October 11, 2015

End-of-Life Care

In the Thursday, August 13, 2009, Wall Street Journal , I read an article entitled “End-of-Life Provision Loses Favor.” In this article, the reporter Janet Adamy refers to a provision on the House of Representatives version of the health care reform legislation which directs Medicare to pay physicians for sessions with patients in which they counsel patients on the need for living wills, health care powers-of-attorney, and other aspects of end-of-life planning. On the one hand, the provision is one way to get doctors to take the time to get patients to do end-of-life planning, but as Ms. Adamy points out:

“Opponents say the provision shows that architects of the health-care overhaul want to ration seniors’ care.”

Care rationing is highly controversial, and probably could not sustain the support of a majority of Americans.

How did health care reform proponents end up in this situation?

The answer is relatively simple, and the solution is also relatively simple conceptually, but, as will be evident, it is unclear whether elected officials have the political will to adopt the solution.

The problem with Medicare, Medicaid, and, for that matter, most private insurance is that these systems are designed as fee-for-service systems with payments approved on a transaction-by-transaction basis. Each system has highly-detailed rules on what will be reimbursed, and each system’s reimbursement rules and how they are administered vary significantly. The entire fee-for-service methodology, whether it is administered by the government or by private insurance companies, essentially creates a system of micromanagement of a very sensitive and private physician-patient relationship.

A much better alternative methodology is to group all providers who deliver care to a defined group of Americans into accountable care organizations, to pay a lump sum to the organization based on targeted cost and quality objectives, and to reward higher quality combined with lower cost through higher payments. In such a system, the organization decides how to pay individual physicians, and, most likely, physicians are regulating the physician-patient relationship, not government officials and administrators or insurance administrators. In such a system, outsiders get out of the way of the physician-patient relationship. This concept has been extensively studied and refined by my good friend Dr. Elliott Fisher of the Dartmouth Health Policy Institute.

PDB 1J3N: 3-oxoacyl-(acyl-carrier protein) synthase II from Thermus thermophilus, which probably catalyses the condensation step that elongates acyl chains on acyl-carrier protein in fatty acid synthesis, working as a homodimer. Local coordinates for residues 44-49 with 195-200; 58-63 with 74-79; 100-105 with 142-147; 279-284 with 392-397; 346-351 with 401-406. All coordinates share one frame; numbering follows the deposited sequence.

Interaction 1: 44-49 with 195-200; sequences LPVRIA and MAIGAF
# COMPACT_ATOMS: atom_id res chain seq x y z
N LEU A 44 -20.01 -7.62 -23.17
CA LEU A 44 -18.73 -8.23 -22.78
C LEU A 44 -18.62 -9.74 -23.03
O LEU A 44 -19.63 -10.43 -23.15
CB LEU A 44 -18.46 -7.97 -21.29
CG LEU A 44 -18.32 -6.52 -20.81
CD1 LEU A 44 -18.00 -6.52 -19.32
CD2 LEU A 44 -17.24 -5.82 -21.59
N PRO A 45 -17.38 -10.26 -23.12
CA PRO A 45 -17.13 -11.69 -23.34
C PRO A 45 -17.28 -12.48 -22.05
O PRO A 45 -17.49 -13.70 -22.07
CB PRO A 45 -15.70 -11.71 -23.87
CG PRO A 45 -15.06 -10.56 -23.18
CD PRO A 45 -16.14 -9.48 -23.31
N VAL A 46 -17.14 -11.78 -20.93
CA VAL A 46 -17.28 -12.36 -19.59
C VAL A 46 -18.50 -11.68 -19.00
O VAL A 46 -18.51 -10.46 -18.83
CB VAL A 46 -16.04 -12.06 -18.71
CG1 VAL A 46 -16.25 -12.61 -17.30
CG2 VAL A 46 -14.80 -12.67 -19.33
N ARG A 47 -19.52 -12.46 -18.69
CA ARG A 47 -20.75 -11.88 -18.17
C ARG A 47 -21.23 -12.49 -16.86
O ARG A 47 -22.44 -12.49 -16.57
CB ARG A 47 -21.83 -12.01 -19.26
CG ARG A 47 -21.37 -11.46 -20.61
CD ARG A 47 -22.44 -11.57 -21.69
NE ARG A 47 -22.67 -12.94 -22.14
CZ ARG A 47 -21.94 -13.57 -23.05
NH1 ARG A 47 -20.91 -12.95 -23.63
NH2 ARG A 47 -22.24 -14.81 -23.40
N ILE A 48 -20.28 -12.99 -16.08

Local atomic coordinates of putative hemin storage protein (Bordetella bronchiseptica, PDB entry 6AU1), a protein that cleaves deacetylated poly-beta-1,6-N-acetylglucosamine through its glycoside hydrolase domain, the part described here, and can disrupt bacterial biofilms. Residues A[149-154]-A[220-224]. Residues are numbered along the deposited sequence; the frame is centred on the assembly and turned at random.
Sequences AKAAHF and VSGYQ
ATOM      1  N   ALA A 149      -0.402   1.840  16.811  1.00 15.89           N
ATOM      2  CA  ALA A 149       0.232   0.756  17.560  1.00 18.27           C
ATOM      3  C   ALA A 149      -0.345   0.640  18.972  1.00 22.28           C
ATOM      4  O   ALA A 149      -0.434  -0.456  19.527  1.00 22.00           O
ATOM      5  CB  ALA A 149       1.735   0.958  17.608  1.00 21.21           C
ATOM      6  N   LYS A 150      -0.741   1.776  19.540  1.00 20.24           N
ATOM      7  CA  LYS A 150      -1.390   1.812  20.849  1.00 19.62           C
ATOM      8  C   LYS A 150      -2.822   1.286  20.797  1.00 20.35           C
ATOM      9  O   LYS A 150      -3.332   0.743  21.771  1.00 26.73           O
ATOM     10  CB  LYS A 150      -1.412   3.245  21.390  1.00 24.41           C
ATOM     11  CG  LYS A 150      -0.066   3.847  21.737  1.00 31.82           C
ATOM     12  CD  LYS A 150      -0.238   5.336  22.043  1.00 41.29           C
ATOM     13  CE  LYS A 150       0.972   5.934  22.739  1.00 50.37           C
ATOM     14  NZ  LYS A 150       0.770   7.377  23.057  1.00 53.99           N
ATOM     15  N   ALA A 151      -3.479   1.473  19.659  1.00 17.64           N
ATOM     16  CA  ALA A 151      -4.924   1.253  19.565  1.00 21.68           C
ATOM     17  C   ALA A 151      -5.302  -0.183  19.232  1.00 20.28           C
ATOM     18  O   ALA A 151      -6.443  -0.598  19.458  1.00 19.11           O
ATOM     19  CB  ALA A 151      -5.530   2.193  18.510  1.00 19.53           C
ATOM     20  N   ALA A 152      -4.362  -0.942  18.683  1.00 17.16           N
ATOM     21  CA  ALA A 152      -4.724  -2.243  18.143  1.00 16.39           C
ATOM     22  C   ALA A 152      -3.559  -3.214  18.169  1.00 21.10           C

Cost and quality are policed, based on overall results, not rules governing individual transactions, which, over time, get manipulated by the physicians and other providers.

There are practical implementation challenges with what I have described, such as determining how accountable care organizations might be created, how to measure quality, how to set cost targets based on the risk levels of populations, and how to create incentive payment schemes. However, these challenges are far easier to manage and have far greater potential to take down cost than having a micro-managed government-run system, or a system run by insurance companies.

Government’s role should be to set budgets and to identify standard-setting bodies such as the Agency for Healthcare Research and Quality organization or the National Committee for Quality Assurance to define quality metrics, and to retain actuaries that can help define the risk level of the population being served.

Private insurance companies can be third-party administrators and can help provide catastrophic coverage for each population, so that the large cases that unexpectedly occur within a population can be managed better.

Going back to the issue of end-of-life counseling, in the system I have described, doctors would routinely do end-of-life counseling because it would reduce costs and improve quality of care, which would result in higher incentive payments to the system in which they operate. They would not be micromanaged, and the individual patients would not feel like the government or any private insurance company was telling them what decision to make.

Why is this difficult for politicians to implement?

  • Politicians have a great deal of difficulty creating a regulated system and leaving it alone. Invariably, they learn about a tragic mistake, or a situation that appears to be a mistake, but is not one, and they want to intervene.
  • Elected officials have a difficult time giving up on micromanagement of private sector transactions that they have been micromanaging for several decades. Jobs would be lost, and some sectors of the public would criticize for not overseeing “Waste” and “fraud” sufficiently closely.
  • Even though the system I propose has been used successfully by Kaiser-Permanente and would be great for quality of care, physicians who have made a great living in the fee-for-service system would undoubtedly lose income and would lobby actively to resist change.

Nevertheless, the system I propose is far more likely to reduce health care cost increases and to improve quality and expand coverage than any other. In addition, it is more likely to avoid the kind of wrenching distraction this end-of-life counseling provision has created.